In 1971, singer/songwriter David Bowie penned the anthem, “Changes” to address his personal and artistic reinvention. It became one of his most beloved songs. The lyrics also became a mantra for young people about the importance of facing changes, which can be strange, overwhelming, and yet sometimes gateways to opportunities.
From my perspective, this idea applies to our industry. After all, the HVAC universe is in a constant state of evolution and change. Contractors face an onslaught of challenges from government regulations, technological advancements, and marketplace conditions.
Why Refrigerant Training?
One huge change today is the introduction of A2L refrigerant-based residential and light commercial equipment into the mix of products that contractors sell and service. This category of slightly flammable refrigerants is already being produced and sold throughout the U.S. Yes, it does require a somewhat different tool- and skill-set to install and service equipment using it.
Add to the fact there are different types of A2L refrigerants being used right now. They include R-32 (the refrigerant of choice for Daikin air conditioning products) and R-454B (the choice for Johnson Controls, Carrier Corp., and Trane, Inc.). Copeland Corp. is manufacturing compressors that will operate with either R-32 or R-454B.
That means HVAC contractors need training to successfully handle these products.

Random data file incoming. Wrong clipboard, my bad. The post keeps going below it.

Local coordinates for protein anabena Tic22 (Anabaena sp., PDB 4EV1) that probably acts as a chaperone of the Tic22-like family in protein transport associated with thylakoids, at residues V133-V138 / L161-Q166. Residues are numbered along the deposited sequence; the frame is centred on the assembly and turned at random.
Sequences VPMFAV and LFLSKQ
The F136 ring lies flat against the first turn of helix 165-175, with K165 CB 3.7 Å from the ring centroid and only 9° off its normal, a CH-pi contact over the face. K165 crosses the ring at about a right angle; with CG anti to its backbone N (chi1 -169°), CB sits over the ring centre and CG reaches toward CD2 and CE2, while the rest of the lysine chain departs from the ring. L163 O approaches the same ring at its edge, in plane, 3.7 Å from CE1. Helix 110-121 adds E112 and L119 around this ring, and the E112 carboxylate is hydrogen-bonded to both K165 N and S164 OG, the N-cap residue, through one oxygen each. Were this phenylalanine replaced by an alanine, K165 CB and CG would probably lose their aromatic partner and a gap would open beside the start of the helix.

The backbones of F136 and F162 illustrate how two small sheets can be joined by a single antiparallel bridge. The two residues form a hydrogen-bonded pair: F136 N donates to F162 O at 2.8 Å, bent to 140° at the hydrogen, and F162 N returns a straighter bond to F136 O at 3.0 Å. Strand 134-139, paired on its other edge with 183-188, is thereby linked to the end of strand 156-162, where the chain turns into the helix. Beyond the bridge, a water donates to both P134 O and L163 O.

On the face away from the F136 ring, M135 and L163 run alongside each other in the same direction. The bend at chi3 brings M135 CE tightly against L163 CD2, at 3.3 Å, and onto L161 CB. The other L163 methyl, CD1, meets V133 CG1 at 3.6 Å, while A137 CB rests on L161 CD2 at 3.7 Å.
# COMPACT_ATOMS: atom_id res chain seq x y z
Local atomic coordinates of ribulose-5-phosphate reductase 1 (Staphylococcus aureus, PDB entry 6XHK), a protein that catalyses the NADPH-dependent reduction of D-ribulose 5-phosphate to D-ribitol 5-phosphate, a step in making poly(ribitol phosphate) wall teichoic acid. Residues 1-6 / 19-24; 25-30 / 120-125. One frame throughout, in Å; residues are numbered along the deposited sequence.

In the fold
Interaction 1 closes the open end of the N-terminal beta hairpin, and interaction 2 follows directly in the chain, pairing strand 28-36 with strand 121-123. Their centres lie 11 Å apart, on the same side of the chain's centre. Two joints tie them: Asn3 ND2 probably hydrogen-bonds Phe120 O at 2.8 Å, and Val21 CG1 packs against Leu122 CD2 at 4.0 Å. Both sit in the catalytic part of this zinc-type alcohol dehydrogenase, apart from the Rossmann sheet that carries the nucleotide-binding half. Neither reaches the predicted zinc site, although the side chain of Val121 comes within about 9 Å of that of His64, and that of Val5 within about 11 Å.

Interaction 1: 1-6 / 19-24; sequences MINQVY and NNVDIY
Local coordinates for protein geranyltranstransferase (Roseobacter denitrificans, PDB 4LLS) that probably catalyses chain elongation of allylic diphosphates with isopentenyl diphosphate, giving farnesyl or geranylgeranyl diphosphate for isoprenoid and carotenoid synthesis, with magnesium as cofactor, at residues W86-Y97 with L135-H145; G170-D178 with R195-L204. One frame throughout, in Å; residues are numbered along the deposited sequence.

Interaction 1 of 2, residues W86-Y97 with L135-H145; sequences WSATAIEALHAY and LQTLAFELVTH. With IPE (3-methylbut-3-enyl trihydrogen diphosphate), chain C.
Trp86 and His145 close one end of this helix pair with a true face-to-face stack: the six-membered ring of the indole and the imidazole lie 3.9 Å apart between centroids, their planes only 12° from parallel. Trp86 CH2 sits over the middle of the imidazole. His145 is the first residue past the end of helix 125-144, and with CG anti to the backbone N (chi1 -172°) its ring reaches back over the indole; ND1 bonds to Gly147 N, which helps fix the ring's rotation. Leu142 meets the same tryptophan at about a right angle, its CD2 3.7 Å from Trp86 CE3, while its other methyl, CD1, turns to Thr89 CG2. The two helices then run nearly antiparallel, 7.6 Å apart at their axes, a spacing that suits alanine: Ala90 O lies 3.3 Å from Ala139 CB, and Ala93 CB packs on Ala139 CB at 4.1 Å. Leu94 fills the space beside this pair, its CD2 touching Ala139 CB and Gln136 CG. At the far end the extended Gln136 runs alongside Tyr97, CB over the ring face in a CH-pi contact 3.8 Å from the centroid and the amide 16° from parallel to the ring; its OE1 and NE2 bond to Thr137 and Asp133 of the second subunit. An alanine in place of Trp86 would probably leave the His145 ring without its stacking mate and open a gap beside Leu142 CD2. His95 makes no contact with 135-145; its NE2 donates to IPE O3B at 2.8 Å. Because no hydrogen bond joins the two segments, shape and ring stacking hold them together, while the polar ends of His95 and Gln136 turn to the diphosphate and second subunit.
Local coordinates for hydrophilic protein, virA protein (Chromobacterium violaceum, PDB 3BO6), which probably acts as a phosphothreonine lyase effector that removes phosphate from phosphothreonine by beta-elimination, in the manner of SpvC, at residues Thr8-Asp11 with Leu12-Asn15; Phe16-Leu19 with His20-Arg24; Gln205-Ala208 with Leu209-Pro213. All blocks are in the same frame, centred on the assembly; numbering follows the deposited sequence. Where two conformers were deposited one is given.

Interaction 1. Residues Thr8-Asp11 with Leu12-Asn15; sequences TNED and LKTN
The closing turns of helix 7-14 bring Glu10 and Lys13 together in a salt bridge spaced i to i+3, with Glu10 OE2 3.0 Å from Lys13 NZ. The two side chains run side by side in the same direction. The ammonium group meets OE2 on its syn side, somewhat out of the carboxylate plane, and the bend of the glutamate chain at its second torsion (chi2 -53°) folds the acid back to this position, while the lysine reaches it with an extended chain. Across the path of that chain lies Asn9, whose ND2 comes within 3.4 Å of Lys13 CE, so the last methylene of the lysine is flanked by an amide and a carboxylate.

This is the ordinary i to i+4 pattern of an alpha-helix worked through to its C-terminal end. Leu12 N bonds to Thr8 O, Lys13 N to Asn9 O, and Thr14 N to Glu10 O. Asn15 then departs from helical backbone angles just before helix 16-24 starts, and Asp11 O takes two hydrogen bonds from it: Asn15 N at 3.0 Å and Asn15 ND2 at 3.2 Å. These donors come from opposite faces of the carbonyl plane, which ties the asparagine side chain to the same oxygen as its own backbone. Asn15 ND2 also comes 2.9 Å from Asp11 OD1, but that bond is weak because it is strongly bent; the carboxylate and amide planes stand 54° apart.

By providing training, Distributors play a key role in helping HVAC contractors deal with the refrigerant changes of today and tomorrow.
Confusing? It sure can be. And that is where HVAC Industry distributors can really help. They can step up and help their customers come to grips with these changes. How? By training them in the proper ways to install and service equipment that use these refrigerants.
A2Ls: Knowledge is Power
Distributors can help contractors understand the differences between A2Ls and R-410A refrigerants. They can teach what light flammability means. They can also teach techniques for handling, storing, and transporting it, and provide tips to help technicians keep themselves and their customers safe.
For some background about servicing R-32-based equipment, read Contractor Roman Baugh’s procedural basics in the article, A2L Refrigerants: Contractor Knowledge is Power.
But wait, there’s more. Even though we are still at the beginning of replacing current refrigerants with A2Ls, it won’t be long before the Environmental Protection Agency (EPA) and other government entities begin pushing to replace them with A2 and A3 flammable refrigerants. This move will completely change the landscape of how the HVAC Industry works.
Once again, distributors play a key role with preparing contractors to deal with those regulations by developing training on how to work with A2 and A3 refrigerants as well.
Changing Together, As a Village
No one in this industry should face these changes alone. As the adage says, it takes a village. This industry — from manufacturers to distributors to contractors — is one of the most flexible and adoptive villages there is.
From mildly flammable to flammable refrigerants, it’s “time to face the strange,” as Bowie writes. And I believe HVAC distributors are essential in helping their HVAC contractor customers to not only best deal with these changes, but also open the door to new opportunities.